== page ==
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Some Florida conservatives don’t like gambling. Are they being heard?

Gov. Ron DeSantis and Republican leaders are often attuned to the concerns of conservative voters.
Pastor Kevin Baird speaks to a crowd protesting gambling at the Florida Capitol during a special session centered around passing gambling legislation, Tuesday, May 18, 2021, in Tallahassee.
Pastor Kevin Baird speaks to a crowd protesting gambling at the Florida Capitol during a special session centered around passing gambling legislation, Tuesday, May 18, 2021, in Tallahassee. [ STEVE CANNON | AP ]
Published May 18
Updated May 18

TALLAHASSEE — Mary Lib Stevenson and her husband, Alan Stevenson, are the kind of voters who wish the Florida Legislature were more conservative. Mary is the president of a Christian group that advocates for teaching creationism in schools, opposing gay marriage and fighting the expansion of legal gambling. Alan sits on the group’s board.

The Stevensons traveled 180 miles from their home south of Jacksonville to attend a rally at the Capitol Tuesday. They came to protest a gaming compact negotiated by Gov. Ron DeSantis and the Republican leaders of the Legislature. Casinos, they argued, are dens of vice, and any revenue derived from gambling is more than offset by the activity’s societal costs.

DeSantis and Republican leaders are often attuned to the concerns of voters like the Stevensons. The governor made a parental consent abortion bill a legislative priority. Last month, Republican lawmakers approved a bill prohibiting trasngender females from playing in women’s and girls’ scholastic sports — a national priority of Christian conservative groups.

But during this week’s special legislative session, in which lawmakers are quickly moving a series of policies which would expand legal gambling, a vocal bloc of the Republican constituency opposes the lawmakers they had previously supported.

On Tuesday, Florida Family Action staged a rally near the steps of the Old Capitol to send a message to state lawmakers. Among the most controversial provisions in the sweeping, 30-year compact to the rally’s attendees: a provision which would allow for the construction of up to three new casinos in Broward and the section giving the Seminole Tribe of Florida the right to operate digital sports books in the state.

“This is serious, guys. Gambling brings financial, relationship, emotional breakdowns,” said Marilyn Rivera, a pastor from the Miami area who bused to Tallahassee with dozens of congregants to oppose the compact.

The event at which Rivera spoke was organized by Florida Family Action, an influential Christian conservative group led by attorney John Stemberger. The attoreny’s group paid for the transportation of various anti-gambling voices from across the state: Tampa, Miami, Jacksonville, Orlando. Before the rally program began, attendees were fed boxed lunches of Chick-fil-A.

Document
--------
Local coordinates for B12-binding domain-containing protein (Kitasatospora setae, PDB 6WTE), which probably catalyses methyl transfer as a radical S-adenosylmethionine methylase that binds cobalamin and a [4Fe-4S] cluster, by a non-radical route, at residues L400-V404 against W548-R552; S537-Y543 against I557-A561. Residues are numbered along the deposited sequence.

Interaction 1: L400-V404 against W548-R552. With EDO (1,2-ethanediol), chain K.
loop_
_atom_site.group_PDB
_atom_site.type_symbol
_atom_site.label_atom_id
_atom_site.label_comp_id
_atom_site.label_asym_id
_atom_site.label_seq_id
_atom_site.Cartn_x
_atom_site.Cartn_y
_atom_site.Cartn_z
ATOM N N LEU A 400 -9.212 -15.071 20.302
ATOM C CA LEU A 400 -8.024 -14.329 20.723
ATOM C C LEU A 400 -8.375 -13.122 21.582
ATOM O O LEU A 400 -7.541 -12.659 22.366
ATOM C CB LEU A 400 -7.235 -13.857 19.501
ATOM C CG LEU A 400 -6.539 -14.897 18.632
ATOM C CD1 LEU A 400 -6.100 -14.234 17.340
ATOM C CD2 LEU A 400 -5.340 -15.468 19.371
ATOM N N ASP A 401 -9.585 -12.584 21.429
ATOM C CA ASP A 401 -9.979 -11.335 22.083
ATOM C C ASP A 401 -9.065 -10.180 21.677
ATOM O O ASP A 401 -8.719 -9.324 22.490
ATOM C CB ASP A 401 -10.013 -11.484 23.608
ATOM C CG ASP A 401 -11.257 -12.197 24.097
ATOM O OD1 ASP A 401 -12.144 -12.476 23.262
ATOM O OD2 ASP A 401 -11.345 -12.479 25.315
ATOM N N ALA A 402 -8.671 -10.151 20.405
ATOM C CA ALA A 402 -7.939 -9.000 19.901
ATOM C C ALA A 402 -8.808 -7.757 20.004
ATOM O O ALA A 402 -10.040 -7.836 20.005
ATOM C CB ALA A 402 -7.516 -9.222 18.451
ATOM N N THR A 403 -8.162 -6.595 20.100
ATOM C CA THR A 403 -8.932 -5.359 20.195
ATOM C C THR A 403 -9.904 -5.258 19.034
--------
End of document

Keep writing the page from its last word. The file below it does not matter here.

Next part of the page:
Jennifer Kruse the Executive Director of the Florida Council on Compulsive Gambling, said in an interview last week that the expansion of gambling does open the door to more abuse. This is particularly true, she noted, if a gambler can bet remotely.

However, Kruse said that for decades, the Seminole Tribe has been “very supportive” of efforts to curb problem gaming.

Yet even as Tuesday’s speakers were railing against the deal, the state Senate voted to approve the new compact by a vote of 38-1.

The compact appears to be so popular among otherwise socially conservative members because they don’t see the agreement as an expansion of gambling in Florida. Illegal gambling is already happening in the state, they argue. The compact at least gives the state a chance to regulate it.

“It could be argued as an expansion today, but over the next 30 years, it’s likely going to keep gambling contained,” said Sen. Ben Albritton, R-Wauchula, who voted for the compact Tuesday.

The agreement’s future in the House is more uncertain, but House Speaker Chris Sprowls has said the Legislature’s business would likely finish by Wednesday.

Still, Mike Beltran, R-Lithia, voiced concerns at Tuesday’s rally.

“This is not new economic development,” Beltran said in an interview. “You’re moving money around.”

Sprowls negotiated an amendment to the compact to strip a provision from the deal that could have opened the door to casino-style gaming on cell phones in future years. The amendment also delayed online sports betting until Oct. 15, 2021. The changes were made in the hopes of appeasing the concerns of some of the more skeptical House lawmakers.

But in an interview, Stemberger said he didn’t think the change was enough.

Republican support for the compact could come at a political cost. After the rally, the crowd of about 200 took to the Florida Capitol to make their case to lawmakers.

The Stevensons paid a visit to the office of Rep. Bobby Payne, R-Palatka, who’s sponsoring the bill to implement the renewed compact. He wasn’t there.

“Everybody in my neighborhood, I’m going to tell them not to vote for Bobby Payne,” Mary Lib Stevenson said.

Later in the day, Payne called the couple on the phone to explain his support for the new agreement. He said he was sorry he missed them at his office.

“I don’t like gambling. None of us really like gambling,” Payne said in an interview, explaining his position. But I want to put the state of Florida in the best possible position if we’re going to have a compact.”

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